Chomsky Hierarcy

Type Grammar Machine Application
3 Regular Grammar Finite Automaton, NFA, DFA Pattern Matching, Regular Expressions
2 Context Free Grammar Pushdown Automata, PDA (Uses Stack) Programming Languages
1 Context Sensitive Grammar Turing Machine with Bounded Tape Most Natural Languages
0 Recursively Enumerable Turing Machine with Infinite Tape

Learn you a Haskell for Great Good

Haskell is one of the cool functional language out there. The tricky bit of Haskell is, you need to think everything as Mathematical functions and you can write your Haskell functions just like you write your math functions.

There are several companies out there uses Haskell. Haskell is not the most efficient language but it gets the job done.

Another key point of Haskell is use of Recursion. There is no iteration and everything is being done via Recursion. In computability theory we have seen that everything can be computed using Recursion.

Definition : Partially computable functions are the functions that we can write program using basic operations , namely addition, subtraction and conditional branch. Partially computable functions are called Partially recursive functions. Functions that are partially recursive and total are called Recursive functions. i.e : these functions are total and we can write program for them.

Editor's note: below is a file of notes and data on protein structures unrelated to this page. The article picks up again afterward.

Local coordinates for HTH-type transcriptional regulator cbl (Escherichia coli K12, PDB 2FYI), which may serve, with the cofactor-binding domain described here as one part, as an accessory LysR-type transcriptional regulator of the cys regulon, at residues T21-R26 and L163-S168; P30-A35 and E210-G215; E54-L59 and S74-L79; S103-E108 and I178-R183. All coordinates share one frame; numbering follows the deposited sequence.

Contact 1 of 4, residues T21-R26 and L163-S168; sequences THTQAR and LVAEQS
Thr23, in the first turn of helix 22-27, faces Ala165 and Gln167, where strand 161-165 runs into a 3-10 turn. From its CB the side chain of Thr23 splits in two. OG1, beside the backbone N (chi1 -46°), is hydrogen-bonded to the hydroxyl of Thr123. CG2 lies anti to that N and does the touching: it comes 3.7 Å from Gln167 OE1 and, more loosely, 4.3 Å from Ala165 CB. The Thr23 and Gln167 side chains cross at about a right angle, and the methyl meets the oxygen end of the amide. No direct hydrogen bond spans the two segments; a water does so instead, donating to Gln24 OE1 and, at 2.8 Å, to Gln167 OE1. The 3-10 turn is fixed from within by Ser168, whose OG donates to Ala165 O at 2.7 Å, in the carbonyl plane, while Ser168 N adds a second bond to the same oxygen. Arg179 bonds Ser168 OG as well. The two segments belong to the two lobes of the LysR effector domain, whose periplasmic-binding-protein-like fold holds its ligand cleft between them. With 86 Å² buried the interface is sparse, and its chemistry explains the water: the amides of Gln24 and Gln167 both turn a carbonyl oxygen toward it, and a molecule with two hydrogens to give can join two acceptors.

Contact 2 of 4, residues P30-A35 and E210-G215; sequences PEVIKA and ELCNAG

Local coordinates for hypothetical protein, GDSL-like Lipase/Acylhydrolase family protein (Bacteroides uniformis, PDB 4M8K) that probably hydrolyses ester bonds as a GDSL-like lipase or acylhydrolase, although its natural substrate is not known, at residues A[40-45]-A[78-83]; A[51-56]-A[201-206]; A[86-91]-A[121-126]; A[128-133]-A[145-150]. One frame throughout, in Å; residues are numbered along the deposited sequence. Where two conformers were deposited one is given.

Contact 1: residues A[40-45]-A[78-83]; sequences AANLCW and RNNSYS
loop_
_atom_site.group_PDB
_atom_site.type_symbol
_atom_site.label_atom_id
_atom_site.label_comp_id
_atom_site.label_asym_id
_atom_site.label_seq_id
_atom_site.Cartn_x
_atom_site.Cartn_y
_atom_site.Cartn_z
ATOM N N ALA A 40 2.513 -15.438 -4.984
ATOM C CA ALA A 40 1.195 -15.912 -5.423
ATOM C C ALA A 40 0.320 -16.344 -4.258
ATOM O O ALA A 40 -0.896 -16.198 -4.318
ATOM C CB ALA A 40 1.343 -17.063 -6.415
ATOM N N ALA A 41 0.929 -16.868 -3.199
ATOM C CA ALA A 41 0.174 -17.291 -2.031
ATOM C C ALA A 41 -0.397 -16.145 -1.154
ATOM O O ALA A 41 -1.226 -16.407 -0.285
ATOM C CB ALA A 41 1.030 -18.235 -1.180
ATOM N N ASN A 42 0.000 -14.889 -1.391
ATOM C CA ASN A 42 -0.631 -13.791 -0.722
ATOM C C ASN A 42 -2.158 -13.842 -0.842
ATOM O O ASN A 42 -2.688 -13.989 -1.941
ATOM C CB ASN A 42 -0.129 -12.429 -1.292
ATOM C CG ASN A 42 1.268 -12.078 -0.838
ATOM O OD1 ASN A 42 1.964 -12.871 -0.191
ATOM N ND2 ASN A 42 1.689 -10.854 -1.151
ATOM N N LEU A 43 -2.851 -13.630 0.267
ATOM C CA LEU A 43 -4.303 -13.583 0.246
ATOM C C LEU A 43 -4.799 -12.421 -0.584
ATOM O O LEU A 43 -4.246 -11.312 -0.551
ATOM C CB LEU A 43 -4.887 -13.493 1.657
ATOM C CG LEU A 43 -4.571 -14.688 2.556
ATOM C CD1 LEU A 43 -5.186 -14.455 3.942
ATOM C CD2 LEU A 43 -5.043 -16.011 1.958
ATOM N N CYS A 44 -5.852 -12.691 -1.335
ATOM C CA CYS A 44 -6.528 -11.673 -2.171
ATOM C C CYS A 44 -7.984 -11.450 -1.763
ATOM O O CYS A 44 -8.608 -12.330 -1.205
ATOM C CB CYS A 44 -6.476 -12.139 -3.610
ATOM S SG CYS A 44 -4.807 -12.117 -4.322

Anyways, haskell is cool in many ways. It s precise and uses recursion heavily.

Here is a good resource to learn haskell.

Theory of Computation, Definition of Information

Since the early 20th Century, Computer Scientists, Mathematicians have been trying to define Computation, Algorithm, and Information. For example; there are several formal definitions to “What is Computation?”. For example : Church’s Lambda Calculus, Godels Recursion Theory, Alan Turing’s Turing Machines and so on. All these abstract machines are identical. They can be reduced to each other and their purpose is to define, What is computation ?

In this post, We are trying to do define information.

Definition of Information

Reference: Sipser’s Book.

Theory of Computation, Halting Problem

Church-Turing Thesis :

There is no algorithm that, given a program of P and an input of that program, can determine whether or not the given program will eventually halt on the given input.

Halt(x,y) Predicate can be proven by Proof by Contradiction. x is an input and y is the program number. At the end we come the a contradiction as follows :

Halt(y,y) = ~Halt(y,y) Which is contradiction.

Halting Problem on wiki.